The Super Bowl champion Baltimore Ravens have signed a sponsorship deal with Maryland Health Connection, the state’s online insurance exchange required under the Affordable Care Act known as Obamacare.
The deal surprised some in Washington, given the National Football League’s (NFL) decision in June to decline a sponsorship from the White House to promote the new federal-state health care exchanges. The state of Maryland will pay the Ravens $130,000 to promote the health care exchange throughout the regular football season, with an additional option should the “defending” champions improve their 3-4 record to make the postseason.
"This is an advertising package purchased by a state agency, much like we have business associations with the Maryland Lottery and the Maryland National Guard, as well as other groups like Giant Foods and Verizon,” a Ravens public relations staff member, told Medical Daily on Wednesday.
The Ravens will promote Obamacare through advertisements on its stadium Jubotron as well as its corporate websites and fan newsletter. In addition, the Ravens will feature at least two segments on Obamacare on all 17 weekly broadcasts of the Ravens Report, a post-game show airing on WBAL Plus-TV and Comcast SportsNet, as well as pre- and post-game radio ads. On social media, the team will feature the health care exchange on its Facebook page for two weeks, publishing also five tweets to the organization’s 382,000 Twitter followers.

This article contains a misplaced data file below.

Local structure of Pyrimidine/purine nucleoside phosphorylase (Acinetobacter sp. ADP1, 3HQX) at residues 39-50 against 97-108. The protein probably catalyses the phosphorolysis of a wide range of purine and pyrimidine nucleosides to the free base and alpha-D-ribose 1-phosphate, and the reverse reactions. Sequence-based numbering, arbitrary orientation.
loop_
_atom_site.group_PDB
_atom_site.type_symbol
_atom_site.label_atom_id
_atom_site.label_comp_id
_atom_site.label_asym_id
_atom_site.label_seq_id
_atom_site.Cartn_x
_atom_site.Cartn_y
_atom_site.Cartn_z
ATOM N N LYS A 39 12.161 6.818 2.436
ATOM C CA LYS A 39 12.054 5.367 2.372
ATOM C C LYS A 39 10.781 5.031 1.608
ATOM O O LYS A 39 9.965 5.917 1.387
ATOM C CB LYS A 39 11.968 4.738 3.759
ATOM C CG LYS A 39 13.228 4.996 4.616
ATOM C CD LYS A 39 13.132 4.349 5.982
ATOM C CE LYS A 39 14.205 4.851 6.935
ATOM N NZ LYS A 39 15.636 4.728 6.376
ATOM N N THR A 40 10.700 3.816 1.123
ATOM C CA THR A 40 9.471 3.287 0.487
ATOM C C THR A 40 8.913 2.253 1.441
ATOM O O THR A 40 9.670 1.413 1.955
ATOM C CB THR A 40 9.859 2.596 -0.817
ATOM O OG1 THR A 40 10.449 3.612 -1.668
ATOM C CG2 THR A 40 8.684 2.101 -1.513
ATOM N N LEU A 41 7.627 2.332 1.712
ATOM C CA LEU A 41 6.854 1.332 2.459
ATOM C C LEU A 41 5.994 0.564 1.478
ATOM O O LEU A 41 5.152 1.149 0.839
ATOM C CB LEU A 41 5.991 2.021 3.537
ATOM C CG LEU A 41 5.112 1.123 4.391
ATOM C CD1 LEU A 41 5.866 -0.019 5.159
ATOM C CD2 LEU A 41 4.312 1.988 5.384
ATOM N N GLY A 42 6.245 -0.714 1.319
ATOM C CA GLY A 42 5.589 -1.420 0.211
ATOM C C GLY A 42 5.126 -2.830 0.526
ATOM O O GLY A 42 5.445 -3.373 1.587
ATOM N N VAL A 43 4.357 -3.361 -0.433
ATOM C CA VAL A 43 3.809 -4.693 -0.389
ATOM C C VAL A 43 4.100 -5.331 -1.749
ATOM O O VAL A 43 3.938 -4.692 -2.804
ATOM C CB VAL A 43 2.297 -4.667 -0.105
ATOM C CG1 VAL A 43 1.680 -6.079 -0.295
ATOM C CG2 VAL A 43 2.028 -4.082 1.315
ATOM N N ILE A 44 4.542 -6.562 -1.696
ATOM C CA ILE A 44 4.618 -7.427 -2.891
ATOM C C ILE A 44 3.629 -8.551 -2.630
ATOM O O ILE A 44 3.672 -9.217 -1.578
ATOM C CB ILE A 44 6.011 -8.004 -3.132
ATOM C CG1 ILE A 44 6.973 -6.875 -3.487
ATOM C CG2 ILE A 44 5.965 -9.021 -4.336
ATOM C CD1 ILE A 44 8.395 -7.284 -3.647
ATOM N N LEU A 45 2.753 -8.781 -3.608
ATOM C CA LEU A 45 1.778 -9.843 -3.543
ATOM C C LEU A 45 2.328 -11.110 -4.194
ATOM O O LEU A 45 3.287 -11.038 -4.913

Last month, the state said the sponsorship would provide an “opportunity to reach and engage fans while making them aware of the new opportunity they have for health coverage.” However, Tom Fitton, Judicial Watch’s president, called the agreement a “propaganda deal” for the administration, in a telephone interview with the Daily Mail.
“The Super Bowl champion Ravens have enough problems this season, and allowing their name to be linked with the Obamacare debacle is going to further disappoint many fans,” Fitton said. “This shows why Obamacare is a failure, as the government seemed more interested in spending money on ads rather than making it work.”
In June, the NFL declined a sponsorship offer from the federal government, following a letter from Sens. Mitch McConnell of Kentucky and John Cornyn of Texas warning the League of a publicity fallout from delving into a highly contentious political issue. "Given the divisiveness and persistent unpopularity of the health care law, it is difficult to understand why an organization like yours would risk damaging its inclusive and apolitical brand by lending its name to its promotion," the senators wrote.
Although U.S. Secretary of Health and Human Services Kathleen Sebelius had bragged of the upcoming sponsorship, the NFL denied any substantive talks. “We have responded to the letters we received from members of Congress to inform them we currently have no plans to engage in this area and have had no substantive contact with the administration about [the health-care law’s] implementation,” the League wrote in a release.
However, the Ravens opted to go their own way with a sponsorship deal they say is simply business. Maryland Lt. Gov. Anthony Brown said last month they approached the Ravens given market research showing that 71 percent of the state’s uninsured population “have watched, attended, or listened to a Ravens gave in the past 12 months.”